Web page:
The empirical cumulative density function (CDF) (section 5.1.16) is a useful way to compare distributions between populations. The Kolmogorov-Smirnov (section 2.4.2) statistic D is the value of x with the maximum distance between the two curves. As an example, we compare the male and female distributions of pcs from the HELP data set described in the book. Here, we use built-in tools to plot the graph; in later entries we will build it from scratch for greater control.
We begin by reading in the data (section 1.1.14) as a comma separated file from the book web site (section 1.1.6).
filename myurl url 'http://www.math.smith.edu/sasr/datasets/help.csv' lrecl=704; proc import datafile=myurl out=ds dbms=dlm; delimiter=','; getnames=yes; run;
SAS proc univariate can do this plot automatically (section 5.1.15). It is designed to compare two groups within the data set, using the class statement (section 3.1.3).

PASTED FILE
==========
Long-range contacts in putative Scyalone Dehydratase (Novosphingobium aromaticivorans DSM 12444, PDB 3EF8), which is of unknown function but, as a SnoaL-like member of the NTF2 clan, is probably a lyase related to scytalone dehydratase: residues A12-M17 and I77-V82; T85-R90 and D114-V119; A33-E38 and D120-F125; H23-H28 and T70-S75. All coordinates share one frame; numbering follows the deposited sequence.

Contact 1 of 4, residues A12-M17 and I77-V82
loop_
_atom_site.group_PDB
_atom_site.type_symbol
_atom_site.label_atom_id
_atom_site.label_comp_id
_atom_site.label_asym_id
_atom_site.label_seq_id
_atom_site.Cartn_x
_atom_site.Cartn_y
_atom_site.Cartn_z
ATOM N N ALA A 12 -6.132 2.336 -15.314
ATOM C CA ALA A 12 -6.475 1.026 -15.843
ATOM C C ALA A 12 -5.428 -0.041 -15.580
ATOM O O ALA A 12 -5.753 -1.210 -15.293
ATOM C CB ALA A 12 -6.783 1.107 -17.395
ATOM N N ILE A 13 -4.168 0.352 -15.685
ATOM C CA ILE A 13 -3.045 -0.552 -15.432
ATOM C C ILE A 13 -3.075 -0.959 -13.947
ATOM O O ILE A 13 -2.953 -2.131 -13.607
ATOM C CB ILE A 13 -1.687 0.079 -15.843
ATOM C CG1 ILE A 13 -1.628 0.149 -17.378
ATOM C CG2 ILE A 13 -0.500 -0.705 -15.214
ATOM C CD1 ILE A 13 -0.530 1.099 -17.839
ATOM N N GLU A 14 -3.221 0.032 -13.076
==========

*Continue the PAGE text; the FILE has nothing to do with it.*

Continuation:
proc univariate data=ds; var pcs; class female; cdfplot pcs / overlay; run;
In R, the plot() function accepts ecdf() objects (section 5.1.15) as input. Applying this to pcs, conditional on including only the rows when female is 1 (section B.4.2) creates the first empirical CDF as well as the axes. The lines() function (section 5.2.1) also accepts ecdf() objects as input, and applying this to pcs when female is 0 adds the second empirical CDF to the existing plot. A legend (section 5.2.14) is added to show which curve is which. (Note that the Blogger software prevents displaying this image large enough to see the difference here, but it will be visible when run locally.
> ds attach(ds) > plot(ecdf(pcs[female==1]), verticals=TRUE, pch=46) > lines(ecdf(pcs[female==0]), verticals=TRUE, pch=46) > legend(20, 0.8, legend=c("Women", "Men"), lwd=1:3)
Click the graphic below for a more legible image of the output.